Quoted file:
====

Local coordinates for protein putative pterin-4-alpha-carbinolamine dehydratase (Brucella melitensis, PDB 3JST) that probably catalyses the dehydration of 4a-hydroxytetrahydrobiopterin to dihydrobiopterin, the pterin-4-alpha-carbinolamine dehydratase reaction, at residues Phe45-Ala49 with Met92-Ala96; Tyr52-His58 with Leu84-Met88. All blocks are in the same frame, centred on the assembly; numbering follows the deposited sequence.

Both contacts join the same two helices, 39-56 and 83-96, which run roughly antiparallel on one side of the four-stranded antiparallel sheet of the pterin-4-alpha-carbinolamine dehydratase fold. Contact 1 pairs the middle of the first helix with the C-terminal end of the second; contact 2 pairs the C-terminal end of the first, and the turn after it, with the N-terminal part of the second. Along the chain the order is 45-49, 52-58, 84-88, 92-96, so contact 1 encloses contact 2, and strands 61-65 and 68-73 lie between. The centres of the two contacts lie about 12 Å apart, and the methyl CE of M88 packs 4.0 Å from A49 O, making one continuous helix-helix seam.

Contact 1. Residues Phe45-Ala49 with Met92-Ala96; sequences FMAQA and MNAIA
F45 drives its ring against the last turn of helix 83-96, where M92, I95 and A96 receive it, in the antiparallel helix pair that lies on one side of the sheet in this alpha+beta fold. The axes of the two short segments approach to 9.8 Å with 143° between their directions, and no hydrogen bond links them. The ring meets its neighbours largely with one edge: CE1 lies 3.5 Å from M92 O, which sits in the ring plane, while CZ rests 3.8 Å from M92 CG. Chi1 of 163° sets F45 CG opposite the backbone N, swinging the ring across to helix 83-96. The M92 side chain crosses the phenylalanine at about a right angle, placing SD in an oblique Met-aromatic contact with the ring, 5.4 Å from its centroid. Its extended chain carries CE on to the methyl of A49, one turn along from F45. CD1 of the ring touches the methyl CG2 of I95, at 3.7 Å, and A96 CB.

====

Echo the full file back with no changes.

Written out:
Local coordinates for protein putative pterin-4-alpha-carbinolamine dehydratase (Brucella melitensis, PDB 3JST) that probably catalyses the dehydration of 4a-hydroxytetrahydrobiopterin to dihydrobiopterin, the pterin-4-alpha-carbinolamine dehydratase reaction, at residues Phe45-Ala49 with Met92-Ala96; Tyr52-His58 with Leu84-Met88. All blocks are in the same frame, centred on the assembly; numbering follows the deposited sequence.

Both contacts join the same two helices, 39-56 and 83-96, which run roughly antiparallel on one side of the four-stranded antiparallel sheet of the pterin-4-alpha-carbinolamine dehydratase fold. Contact 1 pairs the middle of the first helix with the C-terminal end of the second; contact 2 pairs the C-terminal end of the first, and the turn after it, with the N-terminal part of the second. Along the chain the order is 45-49, 52-58, 84-88, 92-96, so contact 1 encloses contact 2, and strands 61-65 and 68-73 lie between. The centres of the two contacts lie about 12 Å apart, and the methyl CE of M88 packs 4.0 Å from A49 O, making one continuous helix-helix seam.

Contact 1. Residues Phe45-Ala49 with Met92-Ala96; sequences FMAQA and MNAIA
F45 drives its ring against the last turn of helix 83-96, where M92, I95 and A96 receive it, in the antiparallel helix pair that lies on one side of the sheet in this alpha+beta fold. The axes of the two short segments approach to 9.8 Å with 143° between their directions, and no hydrogen bond links them. The ring meets its neighbours largely with one edge: CE1 lies 3.5 Å from M92 O, which sits in the ring plane, while CZ rests 3.8 Å from M92 CG. Chi1 of 163° sets F45 CG opposite the backbone N, swinging the ring across to helix 83-96. The M92 side chain crosses the phenylalanine at about a right angle, placing SD in an oblique Met-aromatic contact with the ring, 5.4 Å from its centroid. Its extended chain carries CE on to the methyl of A49, one turn along from F45. CD1 of the ring touches the methyl CG2 of I95, at 3.7 Å, and A96 CB.